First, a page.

"If you don’t have a criminal record and I steal your ID and I’m usingit, and they check your name against a criminal history file, it’s going tolook just fine," said Cornick. "Identity verification is the componentPeopleWise brought to the Olympic Games."

The threat of terror was naturally a prime consideration in the decision toperform thorough cross-referenced background checks at the Games, said Moss.However, he emphasized, the system was designed not only to exclude potentialcriminals, but others who could be compromised by obtaining access to the Gameswith bogus identification.

Concerns about groups that might be vulnerable to exploitation grew after anincident in December 2001 at Salt Lake City International Airport during which69 people were arrested in a police sweep on charges of providing falseinformation to employers. Another 200 were fired from their jobs for providingphony information on job applications. Many of those arrested or fired hadaccess to highly secure areas, and in some cases they had failed to disclosecriminal backgrounds. Most of the workers were charged on Social Security orimmigration violations.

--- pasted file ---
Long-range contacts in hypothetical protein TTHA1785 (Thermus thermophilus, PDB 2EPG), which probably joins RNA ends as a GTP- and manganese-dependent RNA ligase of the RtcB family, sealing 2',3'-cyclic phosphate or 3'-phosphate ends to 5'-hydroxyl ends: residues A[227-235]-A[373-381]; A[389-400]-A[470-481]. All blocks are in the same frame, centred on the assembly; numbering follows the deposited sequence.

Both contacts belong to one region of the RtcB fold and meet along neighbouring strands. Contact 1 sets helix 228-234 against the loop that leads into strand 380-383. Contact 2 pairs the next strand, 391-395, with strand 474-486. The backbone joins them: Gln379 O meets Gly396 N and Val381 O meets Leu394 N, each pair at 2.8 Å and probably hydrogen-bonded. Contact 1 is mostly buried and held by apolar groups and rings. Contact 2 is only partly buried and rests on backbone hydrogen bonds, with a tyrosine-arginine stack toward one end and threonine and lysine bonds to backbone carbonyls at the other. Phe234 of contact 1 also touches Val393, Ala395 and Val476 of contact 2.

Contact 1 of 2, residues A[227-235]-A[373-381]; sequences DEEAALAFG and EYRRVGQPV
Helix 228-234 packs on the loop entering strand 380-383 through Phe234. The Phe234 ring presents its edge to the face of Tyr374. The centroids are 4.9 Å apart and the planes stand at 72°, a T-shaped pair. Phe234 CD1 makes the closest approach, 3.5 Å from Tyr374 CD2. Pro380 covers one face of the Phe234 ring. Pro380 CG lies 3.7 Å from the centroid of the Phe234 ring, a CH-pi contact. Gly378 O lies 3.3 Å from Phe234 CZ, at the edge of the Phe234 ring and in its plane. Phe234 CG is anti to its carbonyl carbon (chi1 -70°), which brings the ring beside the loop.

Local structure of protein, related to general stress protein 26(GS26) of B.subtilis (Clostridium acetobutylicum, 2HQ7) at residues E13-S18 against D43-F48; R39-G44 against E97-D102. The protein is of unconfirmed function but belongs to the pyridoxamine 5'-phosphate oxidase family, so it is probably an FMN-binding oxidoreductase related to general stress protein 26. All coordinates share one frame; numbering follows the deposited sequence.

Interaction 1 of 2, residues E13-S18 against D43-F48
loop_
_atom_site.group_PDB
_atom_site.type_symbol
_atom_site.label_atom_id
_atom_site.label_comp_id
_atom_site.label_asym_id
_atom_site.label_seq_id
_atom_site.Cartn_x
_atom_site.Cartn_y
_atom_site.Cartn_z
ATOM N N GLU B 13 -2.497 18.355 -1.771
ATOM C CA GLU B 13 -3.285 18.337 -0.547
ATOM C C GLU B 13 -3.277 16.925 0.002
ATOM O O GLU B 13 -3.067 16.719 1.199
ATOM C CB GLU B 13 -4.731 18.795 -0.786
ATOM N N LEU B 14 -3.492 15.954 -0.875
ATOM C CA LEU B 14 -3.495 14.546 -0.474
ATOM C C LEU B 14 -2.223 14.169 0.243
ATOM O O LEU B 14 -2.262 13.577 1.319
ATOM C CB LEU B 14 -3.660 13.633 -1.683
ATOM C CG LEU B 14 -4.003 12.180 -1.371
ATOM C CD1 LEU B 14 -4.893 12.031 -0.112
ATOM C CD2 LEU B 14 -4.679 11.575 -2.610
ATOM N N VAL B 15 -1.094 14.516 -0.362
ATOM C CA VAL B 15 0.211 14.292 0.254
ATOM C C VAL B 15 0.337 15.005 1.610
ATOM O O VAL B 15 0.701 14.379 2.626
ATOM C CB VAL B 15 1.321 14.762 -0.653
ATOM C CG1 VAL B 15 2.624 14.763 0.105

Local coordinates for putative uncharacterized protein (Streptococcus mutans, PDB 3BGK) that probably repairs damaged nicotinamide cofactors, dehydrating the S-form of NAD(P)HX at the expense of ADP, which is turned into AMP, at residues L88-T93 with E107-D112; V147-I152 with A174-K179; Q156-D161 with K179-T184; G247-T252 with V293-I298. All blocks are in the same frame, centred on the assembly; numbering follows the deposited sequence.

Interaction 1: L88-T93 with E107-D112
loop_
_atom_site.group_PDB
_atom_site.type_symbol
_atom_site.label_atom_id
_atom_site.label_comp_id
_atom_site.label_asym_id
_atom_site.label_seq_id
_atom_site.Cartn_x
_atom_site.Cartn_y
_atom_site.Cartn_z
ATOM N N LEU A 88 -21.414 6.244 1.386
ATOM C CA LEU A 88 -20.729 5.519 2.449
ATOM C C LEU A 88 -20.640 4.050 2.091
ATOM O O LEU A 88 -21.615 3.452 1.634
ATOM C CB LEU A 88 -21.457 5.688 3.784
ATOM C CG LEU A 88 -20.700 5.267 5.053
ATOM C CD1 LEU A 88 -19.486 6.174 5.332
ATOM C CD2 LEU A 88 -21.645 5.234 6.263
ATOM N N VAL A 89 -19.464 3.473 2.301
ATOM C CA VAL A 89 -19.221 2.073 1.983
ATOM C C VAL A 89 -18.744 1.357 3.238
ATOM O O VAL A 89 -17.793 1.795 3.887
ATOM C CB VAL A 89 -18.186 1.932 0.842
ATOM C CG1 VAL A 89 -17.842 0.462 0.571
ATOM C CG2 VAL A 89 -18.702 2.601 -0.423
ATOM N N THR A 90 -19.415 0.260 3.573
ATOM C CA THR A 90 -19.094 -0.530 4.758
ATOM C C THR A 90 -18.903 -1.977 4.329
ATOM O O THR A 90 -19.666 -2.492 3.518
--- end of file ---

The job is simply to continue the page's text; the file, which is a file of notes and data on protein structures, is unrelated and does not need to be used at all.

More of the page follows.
Many of those arrested or fired were illegal immigrants and not violentcriminals. However, Moss pointed out, people in such circumstances are in dangerof being exploited for possible criminal ends. Their illegal status also putsthem at risk of being blackmailed. InstaCheck, he said, would easily havedetected the kind of identity fraud that caused such upheaval at the Salt LakeInternational Airport.